“What did we do to members on those benches over there, to be screwed over by this protocol,” Ian Paisley asked in Parliament yesterday, “ask your hearts, what did we do?”
It’s a cliché at this point to quote Edward Carson’s “What a fool I was…” speech. It’s boring. We all know it by now. I prefer the bit after that famous line:
“And of all the men in my experience that I think are the most loathsome it is those who will sell their friends for the purpose of conciliating their enemies, and, perhaps, still worse, the men who climb up a ladder into power of which even I may have been part of a humble rung, and then, when they have got into power, kick the ladder away without any concern for the pain, or injury, or mischief, or damage that they do to those who have helped them to gain power..”
You didn’t do anything to the Tories, Ian. You were a useful Ulsterman. That’s what happened.
It’s like watching somebody go back to the ex who treated them like crap over and over again. When are the DUP are going to realise: the Conservatives aren’t your friends. Ditch them. Dump them. Appoint a friend to stop you if you go back there again.
What’s maddening is that we all know they will go back. Paisley’s statement is probably as far as the DUP will go in terms of criticising the Tories.
Ever since the Protocol became active on the 1st January 2021, pictures of empty shelves have dominated the news. This could be a side effect of Brexit in general or covid. Either way, businesses are panicked and we’re one boat collapse away from our entire supply chain falling into the Irish sea. Who knows what the Protocol will look in a few years. The current situation is worrying.
Who’s to blame? According to the DUP we should point the finger at Alliance, the SDLP and Sinn Fein.
“It gives us no pleasure to say,” said Sammy Wilson, with obvious pleasure, “we told you so. The Alliance Party, the SDLP, Sinn Fein campaigned for the Protocol and continue to defend it.”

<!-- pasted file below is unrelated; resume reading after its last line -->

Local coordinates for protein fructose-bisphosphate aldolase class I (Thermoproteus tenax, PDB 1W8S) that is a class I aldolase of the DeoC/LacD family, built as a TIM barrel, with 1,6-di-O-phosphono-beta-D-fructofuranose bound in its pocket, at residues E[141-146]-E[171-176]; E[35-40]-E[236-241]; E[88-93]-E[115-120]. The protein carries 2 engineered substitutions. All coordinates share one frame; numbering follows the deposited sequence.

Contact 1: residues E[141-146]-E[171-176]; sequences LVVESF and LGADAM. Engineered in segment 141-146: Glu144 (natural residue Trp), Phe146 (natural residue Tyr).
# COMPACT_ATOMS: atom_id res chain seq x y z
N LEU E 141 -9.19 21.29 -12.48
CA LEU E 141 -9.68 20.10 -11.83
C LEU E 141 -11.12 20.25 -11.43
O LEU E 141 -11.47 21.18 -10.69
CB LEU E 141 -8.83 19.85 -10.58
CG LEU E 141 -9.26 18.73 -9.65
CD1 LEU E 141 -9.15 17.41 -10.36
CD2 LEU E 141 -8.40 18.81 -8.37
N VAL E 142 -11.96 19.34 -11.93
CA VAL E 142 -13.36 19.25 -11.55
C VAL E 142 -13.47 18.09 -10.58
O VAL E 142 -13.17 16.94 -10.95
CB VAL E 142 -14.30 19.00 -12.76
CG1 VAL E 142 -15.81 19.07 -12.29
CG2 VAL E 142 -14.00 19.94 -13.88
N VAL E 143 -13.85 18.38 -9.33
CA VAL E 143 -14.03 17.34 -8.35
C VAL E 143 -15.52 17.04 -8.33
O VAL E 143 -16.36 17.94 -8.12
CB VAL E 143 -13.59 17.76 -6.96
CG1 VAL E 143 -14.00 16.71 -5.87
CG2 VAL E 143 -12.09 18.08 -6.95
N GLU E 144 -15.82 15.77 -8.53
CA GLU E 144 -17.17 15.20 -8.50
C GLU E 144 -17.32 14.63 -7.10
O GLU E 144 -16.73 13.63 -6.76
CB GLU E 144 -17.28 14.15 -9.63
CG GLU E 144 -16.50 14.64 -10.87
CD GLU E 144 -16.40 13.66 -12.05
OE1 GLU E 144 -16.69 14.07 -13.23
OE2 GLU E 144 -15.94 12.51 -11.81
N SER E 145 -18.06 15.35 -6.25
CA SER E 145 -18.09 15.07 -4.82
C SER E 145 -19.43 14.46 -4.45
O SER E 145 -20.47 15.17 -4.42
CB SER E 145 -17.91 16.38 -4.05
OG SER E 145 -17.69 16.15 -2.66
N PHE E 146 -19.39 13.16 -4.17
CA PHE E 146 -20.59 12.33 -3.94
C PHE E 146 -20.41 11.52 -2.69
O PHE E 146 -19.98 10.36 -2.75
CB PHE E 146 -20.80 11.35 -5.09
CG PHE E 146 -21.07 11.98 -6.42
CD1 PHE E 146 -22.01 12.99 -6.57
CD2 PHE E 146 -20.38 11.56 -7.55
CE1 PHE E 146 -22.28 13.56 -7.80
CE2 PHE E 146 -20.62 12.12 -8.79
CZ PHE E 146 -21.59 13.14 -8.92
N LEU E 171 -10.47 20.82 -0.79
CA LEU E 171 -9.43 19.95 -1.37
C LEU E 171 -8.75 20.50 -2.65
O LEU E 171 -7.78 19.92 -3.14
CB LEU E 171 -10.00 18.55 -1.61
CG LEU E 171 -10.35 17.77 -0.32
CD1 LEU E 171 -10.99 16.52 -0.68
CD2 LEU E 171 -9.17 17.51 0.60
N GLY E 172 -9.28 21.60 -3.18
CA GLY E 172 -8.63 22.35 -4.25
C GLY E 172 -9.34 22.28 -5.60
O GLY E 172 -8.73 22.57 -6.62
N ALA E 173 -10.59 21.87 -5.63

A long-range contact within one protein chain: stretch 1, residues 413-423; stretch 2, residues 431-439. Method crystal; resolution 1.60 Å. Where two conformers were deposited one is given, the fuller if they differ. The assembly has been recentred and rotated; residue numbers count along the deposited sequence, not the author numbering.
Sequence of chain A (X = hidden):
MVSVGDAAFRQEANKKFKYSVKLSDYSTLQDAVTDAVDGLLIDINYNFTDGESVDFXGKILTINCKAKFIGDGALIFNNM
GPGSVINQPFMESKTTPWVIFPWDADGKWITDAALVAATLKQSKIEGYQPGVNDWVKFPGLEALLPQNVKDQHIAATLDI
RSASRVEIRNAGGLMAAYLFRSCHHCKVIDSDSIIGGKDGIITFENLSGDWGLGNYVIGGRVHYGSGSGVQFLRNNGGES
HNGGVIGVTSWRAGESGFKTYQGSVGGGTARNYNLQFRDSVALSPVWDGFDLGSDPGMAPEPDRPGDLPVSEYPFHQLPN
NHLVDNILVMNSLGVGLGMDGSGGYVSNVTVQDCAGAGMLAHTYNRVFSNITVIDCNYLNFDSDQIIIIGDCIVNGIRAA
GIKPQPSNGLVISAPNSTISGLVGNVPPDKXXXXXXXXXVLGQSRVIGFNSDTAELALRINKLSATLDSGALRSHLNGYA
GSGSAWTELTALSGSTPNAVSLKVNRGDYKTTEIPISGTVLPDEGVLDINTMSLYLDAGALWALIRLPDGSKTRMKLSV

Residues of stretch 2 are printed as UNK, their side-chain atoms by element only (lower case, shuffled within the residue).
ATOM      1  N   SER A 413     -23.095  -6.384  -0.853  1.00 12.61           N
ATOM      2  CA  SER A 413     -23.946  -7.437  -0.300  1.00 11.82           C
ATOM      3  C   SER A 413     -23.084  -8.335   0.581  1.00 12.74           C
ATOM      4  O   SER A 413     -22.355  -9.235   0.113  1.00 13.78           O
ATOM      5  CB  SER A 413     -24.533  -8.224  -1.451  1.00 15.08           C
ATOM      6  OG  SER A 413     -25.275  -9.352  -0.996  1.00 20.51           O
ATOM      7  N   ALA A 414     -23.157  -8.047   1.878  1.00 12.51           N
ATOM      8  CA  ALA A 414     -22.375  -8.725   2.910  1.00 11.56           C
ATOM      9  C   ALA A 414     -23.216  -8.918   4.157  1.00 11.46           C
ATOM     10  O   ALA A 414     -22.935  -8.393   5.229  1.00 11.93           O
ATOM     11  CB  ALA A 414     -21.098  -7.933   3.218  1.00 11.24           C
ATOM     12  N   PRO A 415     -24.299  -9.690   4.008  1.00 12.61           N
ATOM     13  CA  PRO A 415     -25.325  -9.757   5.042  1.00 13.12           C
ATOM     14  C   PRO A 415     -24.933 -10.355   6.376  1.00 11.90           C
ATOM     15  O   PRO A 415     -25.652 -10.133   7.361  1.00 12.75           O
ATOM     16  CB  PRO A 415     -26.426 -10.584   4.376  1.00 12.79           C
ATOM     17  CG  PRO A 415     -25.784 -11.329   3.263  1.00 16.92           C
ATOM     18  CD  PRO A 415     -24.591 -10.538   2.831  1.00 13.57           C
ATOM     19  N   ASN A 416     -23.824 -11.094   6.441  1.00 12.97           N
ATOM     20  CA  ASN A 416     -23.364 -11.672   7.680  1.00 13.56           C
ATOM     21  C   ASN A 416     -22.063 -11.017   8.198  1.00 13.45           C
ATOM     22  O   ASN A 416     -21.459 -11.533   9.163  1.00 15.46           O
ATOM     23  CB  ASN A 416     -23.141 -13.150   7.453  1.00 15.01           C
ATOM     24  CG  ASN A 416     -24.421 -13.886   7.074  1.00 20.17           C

In Parliament, Stephen Farry, Colum Eastwood and Claire Hanna all voted against the Withdrawal Agreement. In the Assembly, Sinn Fein, the SDLP and Alliance all voted to withhold consent from the legislation that implements the Protocol.
When Wilson says the three Remain parties campaigned for the Protocol, he means that they wanted Northern Ireland to be treated differently to the rest of the UK. He’s right, but he can’t draw a straight line between that position and where we are now.
Asking for NI to be treated differently to Britain did put a sea border into play. It’s also fair to say that the consequences of a sea border weren’t really acknowledged when the matter was raised during the debate about the backstop.
But let’s be serious: the only reason why the three Remain parties went for a backstop is because they were told the alternative was a hard border. That was put on the table when Theresa May decided to pull the UK out of the customs union and the single market. The DUP backed that. They also backed every unrealistic solution offered to manage a hard border between Northern Ireland the Republic. When May proposed a deal that took a sea border off the table, the Remain parties backed it and the DUP didn’t. The party hedged its bets to the ERG and here we are.
If you look at the pathway to the Protocol, agreed by Boris Johnson and Leo Varadkar, the DUP played a significant role. They didn’t get what they wanted, arguably they were misused, but their actions were key. Not Alliance, not the SDLP or Sinn Fein.
You might think I enjoyed listening to Paisley yesterday. I really didn’t. Northern Ireland has always been ignored by politicians in Britain and people have suffered. This is just another manifestation of that attitude.
Let’s be clear though, the DUP can’t blame the Remain parties and absolve themselves. Why aren’t they directing their ire at the people who brought about the Protocol in the first place? Even the EU is more to blame than political parties in Northern Ireland.
Lick your finger and hold it to the air. The Assembly elections are on the way. Somebody is going to face consequences at the ballot box. The blame game will continue.
Fine. Grand. Go for it. We’re all pointing fingers and I know who I blame. But, please, we can’t do this forever.
It’s not just the DUP that needs to dump the Tories. Political unionism needs to reject them in every way. Dump them, not just because they’re responsible for austerity, poverty, Windrush and every other cruelty inflicted upon this country for the past ten years, but because they’re not worth the energy and the political capital. I’m that girl holding her mate back in the club because her ex has arrived at the bar….except it’s me and political unionism. Ditch them. Do it now.
The house is on fire. The man who lit the match is sitting in Downing Street. We’re arguing with each other while the roof collapses. We’re all going to burn if we don’t get our act together.
Sarah is a writer and lawyer from Belfast.